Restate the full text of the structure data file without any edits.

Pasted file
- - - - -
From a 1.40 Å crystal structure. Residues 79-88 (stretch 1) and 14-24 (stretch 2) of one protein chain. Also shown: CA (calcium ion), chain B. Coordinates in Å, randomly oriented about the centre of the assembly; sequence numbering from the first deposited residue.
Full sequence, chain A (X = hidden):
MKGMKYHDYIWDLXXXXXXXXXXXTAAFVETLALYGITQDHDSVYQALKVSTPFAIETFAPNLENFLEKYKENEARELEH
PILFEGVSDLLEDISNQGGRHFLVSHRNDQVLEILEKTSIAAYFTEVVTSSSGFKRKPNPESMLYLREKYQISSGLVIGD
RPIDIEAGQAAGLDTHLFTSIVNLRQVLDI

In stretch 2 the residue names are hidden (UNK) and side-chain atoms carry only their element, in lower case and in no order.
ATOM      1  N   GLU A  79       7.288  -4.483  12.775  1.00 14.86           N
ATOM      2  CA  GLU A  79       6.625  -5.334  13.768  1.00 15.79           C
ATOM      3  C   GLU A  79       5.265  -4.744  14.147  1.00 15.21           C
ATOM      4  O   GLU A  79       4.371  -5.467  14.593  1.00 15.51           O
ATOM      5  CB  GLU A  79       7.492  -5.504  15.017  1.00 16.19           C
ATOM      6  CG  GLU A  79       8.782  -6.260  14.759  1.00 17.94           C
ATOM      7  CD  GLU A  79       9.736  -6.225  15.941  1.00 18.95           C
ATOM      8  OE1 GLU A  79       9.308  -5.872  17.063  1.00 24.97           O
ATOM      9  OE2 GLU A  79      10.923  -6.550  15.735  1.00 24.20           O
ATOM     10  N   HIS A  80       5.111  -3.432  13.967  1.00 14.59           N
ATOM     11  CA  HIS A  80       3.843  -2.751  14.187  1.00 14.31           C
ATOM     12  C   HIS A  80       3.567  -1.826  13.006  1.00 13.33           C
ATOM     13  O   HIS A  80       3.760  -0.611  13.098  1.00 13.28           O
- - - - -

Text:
From a 1.40 Å crystal structure. Residues 79-88 (stretch 1) and 14-24 (stretch 2) of one protein chain. Also shown: CA (calcium ion), chain B. Coordinates in Å, randomly oriented about the centre of the assembly; sequence numbering from the first deposited residue.
Full sequence, chain A (X = hidden):
MKGMKYHDYIWDLXXXXXXXXXXXTAAFVETLALYGITQDHDSVYQALKVSTPFAIETFAPNLENFLEKYKENEARELEH
PILFEGVSDLLEDISNQGGRHFLVSHRNDQVLEILEKTSIAAYFTEVVTSSSGFKRKPNPESMLYLREKYQISSGLVIGD
RPIDIEAGQAAGLDTHLFTSIVNLRQVLDI

In stretch 2 the residue names are hidden (UNK) and side-chain atoms carry only their element, in lower case and in no order.
ATOM      1  N   GLU A  79       7.288  -4.483  12.775  1.00 14.86           N
ATOM      2  CA  GLU A  79       6.625  -5.334  13.768  1.00 15.79           C
ATOM      3  C   GLU A  79       5.265  -4.744  14.147  1.00 15.21           C
ATOM      4  O   GLU A  79       4.371  -5.467  14.593  1.00 15.51           O
ATOM      5  CB  GLU A  79       7.492  -5.504  15.017  1.00 16.19           C
ATOM      6  CG  GLU A  79       8.782  -6.260  14.759  1.00 17.94           C
ATOM      7  CD  GLU A  79       9.736  -6.225  15.941  1.00 18.95           C
ATOM      8  OE1 GLU A  79       9.308  -5.872  17.063  1.00 24.97           O
ATOM      9  OE2 GLU A  79      10.923  -6.550  15.735  1.00 24.20           O
ATOM     10  N   HIS A  80       5.111  -3.432  13.967  1.00 14.59           N
ATOM     11  CA  HIS A  80       3.843  -2.751  14.187  1.00 14.31           C
ATOM     12  C   HIS A  80       3.567  -1.826  13.006  1.00 13.33           C
ATOM     13  O   HIS A  80       3.760  -0.611  13.098  1.00 13.28           O